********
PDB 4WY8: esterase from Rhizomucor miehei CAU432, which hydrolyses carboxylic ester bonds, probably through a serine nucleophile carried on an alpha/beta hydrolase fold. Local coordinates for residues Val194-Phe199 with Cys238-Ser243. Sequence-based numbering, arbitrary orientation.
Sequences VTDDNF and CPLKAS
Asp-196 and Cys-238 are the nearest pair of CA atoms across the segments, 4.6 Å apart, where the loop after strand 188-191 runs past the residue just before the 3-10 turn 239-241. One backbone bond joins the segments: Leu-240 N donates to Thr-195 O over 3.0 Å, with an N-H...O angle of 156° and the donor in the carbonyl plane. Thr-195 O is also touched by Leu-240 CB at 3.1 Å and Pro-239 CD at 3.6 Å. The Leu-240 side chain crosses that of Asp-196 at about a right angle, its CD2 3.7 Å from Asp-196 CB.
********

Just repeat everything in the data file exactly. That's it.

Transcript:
PDB 4WY8: esterase from Rhizomucor miehei CAU432, which hydrolyses carboxylic ester bonds, probably through a serine nucleophile carried on an alpha/beta hydrolase fold. Local coordinates for residues Val194-Phe199 with Cys238-Ser243. Sequence-based numbering, arbitrary orientation.
Sequences VTDDNF and CPLKAS
Asp-196 and Cys-238 are the nearest pair of CA atoms across the segments, 4.6 Å apart, where the loop after strand 188-191 runs past the residue just before the 3-10 turn 239-241. One backbone bond joins the segments: Leu-240 N donates to Thr-195 O over 3.0 Å, with an N-H...O angle of 156° and the donor in the carbonyl plane. Thr-195 O is also touched by Leu-240 CB at 3.1 Å and Pro-239 CD at 3.6 Å. The Leu-240 side chain crosses that of Asp-196 at about a right angle, its CD2 3.7 Å from Asp-196 CB.